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Recalibrating The Meaning of “Relevant” March 11, 2008

Posted by Elana Anderson in Customer Experience, Database Marketing, Integrated Marketing, Marketing, Marketing Measurement, Online Marketing.
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Have you ever refinanced your mortgage only to be bombarded by offers to lower your mortgage rate for six weeks after you closed on your new loan? This happens because financial services companies are purchasing “triggers” from credit bureaus that indicate you have had a recent loan approval. The problem with these triggers is that they are not timely. By the time the marketing communication gets to the customer, it’s too late.

Relevance = right message + right time + right place

Perhaps it is a cliché, but it’s a good one. Too many marketers focus entirely on the message component of relevance. For these marketers, “place” is typically an outbound channel and “time” is based on the internal campaign calendar – not the customer’s needs. To be relevant, marketers must step outside the confines of the functional silo that they are responsible for and think outside in – from the perspective of the customer. In addition to targeting the message itself based upon a customer’s stated or implied needs, relevance requires:  

  • Timely reaction or response to customer actions. Although some marketers are experimenting with trigger-based communications and on-site customized messaging, the prominence of these tactics pales in comparison to the weekly or semi-weekly campaign pushes. The beauty of these tactics, however, is that they can be automated.
  • Cross-channel integration. Your customers don’t care that you are only responsible for email and not the website or direct mail and not the call center. When a potential customer clicks on a search result or an online ad and lands on your generic home page or receives an offer in the mail and calls customer service to inquire further, he expects a seamless handoff. Yet, creative elements often dominate conversations about integrated marketing rather than a focus on what the customer is trying to achieve as he traverses the channels. The result of this oversight? For the customer, it often means dead ends and unnecessary frustration. For the company, it means lost opportunities and, possibly, damage to the brand.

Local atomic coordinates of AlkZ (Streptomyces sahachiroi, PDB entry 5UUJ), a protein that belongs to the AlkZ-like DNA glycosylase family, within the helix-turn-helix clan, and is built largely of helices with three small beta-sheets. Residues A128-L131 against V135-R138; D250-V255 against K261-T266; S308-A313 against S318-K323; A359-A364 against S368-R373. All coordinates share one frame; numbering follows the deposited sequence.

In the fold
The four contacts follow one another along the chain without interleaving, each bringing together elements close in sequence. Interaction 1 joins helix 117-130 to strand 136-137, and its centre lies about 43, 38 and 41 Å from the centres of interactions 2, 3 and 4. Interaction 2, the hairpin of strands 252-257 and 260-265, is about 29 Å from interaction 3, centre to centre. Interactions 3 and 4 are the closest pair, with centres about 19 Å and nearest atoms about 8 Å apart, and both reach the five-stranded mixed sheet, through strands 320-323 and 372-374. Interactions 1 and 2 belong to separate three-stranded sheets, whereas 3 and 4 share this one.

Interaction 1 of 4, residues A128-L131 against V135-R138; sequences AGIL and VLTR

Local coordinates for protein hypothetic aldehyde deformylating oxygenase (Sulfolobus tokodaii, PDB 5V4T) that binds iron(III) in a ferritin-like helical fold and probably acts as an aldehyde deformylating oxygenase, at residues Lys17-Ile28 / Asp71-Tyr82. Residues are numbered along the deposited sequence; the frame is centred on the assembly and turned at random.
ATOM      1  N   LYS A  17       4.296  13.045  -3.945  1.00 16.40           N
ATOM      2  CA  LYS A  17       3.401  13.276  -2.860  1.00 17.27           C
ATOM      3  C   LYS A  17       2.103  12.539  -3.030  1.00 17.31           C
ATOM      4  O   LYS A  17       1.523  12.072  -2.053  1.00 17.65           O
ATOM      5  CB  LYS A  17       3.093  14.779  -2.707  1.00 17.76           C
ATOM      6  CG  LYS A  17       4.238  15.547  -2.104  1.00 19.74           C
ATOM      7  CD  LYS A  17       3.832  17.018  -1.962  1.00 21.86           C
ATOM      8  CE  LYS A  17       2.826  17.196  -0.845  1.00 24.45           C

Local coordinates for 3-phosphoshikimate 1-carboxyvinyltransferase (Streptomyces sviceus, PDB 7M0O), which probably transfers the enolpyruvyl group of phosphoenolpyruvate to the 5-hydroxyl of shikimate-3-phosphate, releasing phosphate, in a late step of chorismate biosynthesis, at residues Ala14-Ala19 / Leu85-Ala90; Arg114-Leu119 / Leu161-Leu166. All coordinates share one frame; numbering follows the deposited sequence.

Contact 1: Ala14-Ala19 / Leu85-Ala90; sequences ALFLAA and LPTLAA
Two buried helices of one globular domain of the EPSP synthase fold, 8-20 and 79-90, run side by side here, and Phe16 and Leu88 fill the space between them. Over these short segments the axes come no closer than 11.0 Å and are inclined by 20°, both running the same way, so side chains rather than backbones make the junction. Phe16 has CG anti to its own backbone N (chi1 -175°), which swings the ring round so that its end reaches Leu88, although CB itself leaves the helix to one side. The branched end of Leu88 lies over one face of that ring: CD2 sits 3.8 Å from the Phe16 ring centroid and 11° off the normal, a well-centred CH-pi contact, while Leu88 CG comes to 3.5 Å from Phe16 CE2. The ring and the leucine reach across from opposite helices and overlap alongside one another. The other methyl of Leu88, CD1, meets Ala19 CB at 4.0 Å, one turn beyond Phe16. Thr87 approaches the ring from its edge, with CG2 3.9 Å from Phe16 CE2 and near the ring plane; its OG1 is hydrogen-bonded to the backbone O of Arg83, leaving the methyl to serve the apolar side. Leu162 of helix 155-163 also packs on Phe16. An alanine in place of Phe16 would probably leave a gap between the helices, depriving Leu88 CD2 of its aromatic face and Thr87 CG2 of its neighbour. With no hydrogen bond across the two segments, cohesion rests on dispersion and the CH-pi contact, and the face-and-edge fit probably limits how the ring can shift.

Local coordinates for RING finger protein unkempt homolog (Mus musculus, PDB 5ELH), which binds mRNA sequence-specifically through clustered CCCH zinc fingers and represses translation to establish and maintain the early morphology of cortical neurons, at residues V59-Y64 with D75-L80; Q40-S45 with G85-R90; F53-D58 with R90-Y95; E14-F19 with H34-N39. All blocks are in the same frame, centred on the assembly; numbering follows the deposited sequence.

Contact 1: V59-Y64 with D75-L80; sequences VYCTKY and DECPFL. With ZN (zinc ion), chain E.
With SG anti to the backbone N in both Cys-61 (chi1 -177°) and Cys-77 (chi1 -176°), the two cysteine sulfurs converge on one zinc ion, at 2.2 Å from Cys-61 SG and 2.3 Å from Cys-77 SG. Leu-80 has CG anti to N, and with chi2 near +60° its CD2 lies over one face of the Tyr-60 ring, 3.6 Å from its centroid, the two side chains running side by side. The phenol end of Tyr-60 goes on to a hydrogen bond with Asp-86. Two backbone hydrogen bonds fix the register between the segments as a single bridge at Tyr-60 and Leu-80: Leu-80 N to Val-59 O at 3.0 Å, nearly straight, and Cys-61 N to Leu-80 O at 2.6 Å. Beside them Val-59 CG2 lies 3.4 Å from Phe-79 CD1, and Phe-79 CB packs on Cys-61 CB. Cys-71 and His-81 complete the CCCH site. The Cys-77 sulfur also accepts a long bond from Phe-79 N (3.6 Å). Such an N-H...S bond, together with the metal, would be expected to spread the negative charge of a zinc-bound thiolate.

• A programmatic approach. Did you know that maximizing individual campaign response might be to the detriment of overall program ROI? That’s right. Sending more messages may generate a higher response, but how many others are simply tuning out? The current industry standard in the retail sector is 1-2 email messages a week. Amazon differentiates itself in the inbox by not always being there. An email offer from Amazon might be, “A brand new Leonard Cohen CD is available. Since you have enjoyed Leonard Cohen in the past, we thought you might want to know…” This programmatic approach requires different metrics than the campaign-centric approach – for example, program engagement over time or revenue per customer (not campaign).
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Comments»

1. Suzanne Obermire - March 12, 2008

Now, consider this: you have just completed a loan application for that refi. This is after considerable research into terms, etc. Then, seemingly at the last moment, the lender tries to hit you with ‘hidden’ fees, or perhaps the loan officer fails to return your call in a timely fashion.

Then, a Fed X guy delivers a loan application package from your current mortgage holder. The app has been pre-filled out by your bank; you’re pre-approved for a loan with a low interest rate. All you have to do is sign and FedX back (which the bank graciously paid for). You do it gladly.

Now, in this case, the refi trigger is a success–it reached you exactly when you were shopping for a loan, and before you completed your transaction.

The above success story (even using 1st class mail or a phone call to deliver the refi offer) is the type of program that we experienced using credit triggers.

But, your point is very well taken. You need to take timely action on a timely (and pertinent) trigger to make these types of programs a success.

2. Elana Anderson - March 13, 2008

Suzanne,
Thanks for the example. It’s a good one and it is on a different level from the hordes of bulk mail offers that I was referring to. The example highlights some key factors that obviously were a key part of making the campaign a success. The campaign was focused on current customers who had a mortgage relationship the bank, the data integration (prefilled forms only requiring a signature) to make things seamless and easy for the customer, etc. I think the example also underscores my point about thinking through the process from the customer’s point of view.

Thanks for sharing!
Elana

3. Comment démasquer les anonymes sur ask.fm - November 22, 2014

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